Biblical Feminism, Marriage — August 28, 2014 at 8:36 pm

Porn and young males: “Creating guys unable to navigate complexities of real life relationships.”

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Young men are becoming hooked on arousal via online porn, according to Psychologist Philip Zimbardo and Nikita Duncan. And as they do so, this results in catastrophe for both schoolwork and relationships with others.As the two researchers’ CNN article notes, such on-line images highly stimulate the brain.

Parallels to drug addiction are partially correct, but not entirely:

“[T]he attraction [in online porn] is in the novelty, the variety or the surprise factor of the content. Sameness is soon habituated; newness heightens excitement. In traditional drug arousal, conversely, addicts want more of the same cocaine or heroin or favorite food.

The consequences could be dramatic [….] a generation of risk-averse guys who are unable (and unwilling) to navigate the complexities and risks inherent to real-life relationships, school and employment.

Years ago, when working on an article for JPUSA’s Cornerstone Magazine on cocaine addiction, I read the studies done involving monkeys wired with a button which dosed them with cocaine every time it was pressed. The monkeys pressed the button until they died.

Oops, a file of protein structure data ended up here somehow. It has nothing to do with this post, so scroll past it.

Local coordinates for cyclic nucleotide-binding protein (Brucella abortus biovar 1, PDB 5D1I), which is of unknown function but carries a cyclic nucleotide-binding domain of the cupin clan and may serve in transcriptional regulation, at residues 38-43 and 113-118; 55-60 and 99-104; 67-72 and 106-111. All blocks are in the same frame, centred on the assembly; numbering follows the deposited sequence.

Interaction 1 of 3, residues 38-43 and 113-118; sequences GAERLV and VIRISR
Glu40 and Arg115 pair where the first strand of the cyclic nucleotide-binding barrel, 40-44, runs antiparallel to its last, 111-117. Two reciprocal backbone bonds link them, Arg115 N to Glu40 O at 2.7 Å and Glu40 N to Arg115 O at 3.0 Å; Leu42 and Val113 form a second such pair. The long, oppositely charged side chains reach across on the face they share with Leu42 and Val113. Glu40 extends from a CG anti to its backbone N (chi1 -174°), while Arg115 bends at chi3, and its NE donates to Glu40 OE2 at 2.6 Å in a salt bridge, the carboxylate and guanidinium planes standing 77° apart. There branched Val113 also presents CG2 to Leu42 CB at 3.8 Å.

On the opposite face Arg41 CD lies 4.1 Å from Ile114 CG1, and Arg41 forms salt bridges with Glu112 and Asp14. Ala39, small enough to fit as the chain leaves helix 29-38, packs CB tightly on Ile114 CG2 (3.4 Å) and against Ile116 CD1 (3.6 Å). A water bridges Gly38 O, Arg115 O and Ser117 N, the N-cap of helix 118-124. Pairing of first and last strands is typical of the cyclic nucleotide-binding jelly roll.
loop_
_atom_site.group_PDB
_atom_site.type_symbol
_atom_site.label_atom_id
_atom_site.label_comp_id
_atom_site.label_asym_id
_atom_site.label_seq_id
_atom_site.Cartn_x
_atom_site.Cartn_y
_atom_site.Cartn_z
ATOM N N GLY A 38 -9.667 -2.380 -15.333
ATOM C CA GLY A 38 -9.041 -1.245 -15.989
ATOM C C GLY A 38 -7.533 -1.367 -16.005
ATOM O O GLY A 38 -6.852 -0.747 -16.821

Zimbardo and Duncan’s observations include studies done with rats rather than monkeys. In those studies, dating back to 1954, each rat’s limbic system (the pleasure center of the brain) received shocks every time the rat wandered to the center of its cage. The experimenters thought the rats would avoid the center of the cages, thinking the shocks would be unpleasurable. Wrong. Like the monkeys, the rats zapped themselves again and again until they drew near the brink of death. Are we smarter than rats? Yes. But are we smart enough not to in this case imitate them? No. The online images stroke our pleasure center and for some of us at least prove to be as potent as those shocks were to the rats:

This new kind of human addictive arousal traps users into an expanded present hedonistic time zone. Past and future are distant and remote as the present moment expands to dominate everything. That present scene is totally dynamic, with images changing constantly.

A recent study from the Centers for Disease Control and Prevention found that “regular porn users are more likely to report depression and poor physical health than nonusers are. … The reason is that porn may start a cycle of isolation. … Porn may become a substitute for healthy face-to-face interactions, social or sexual.”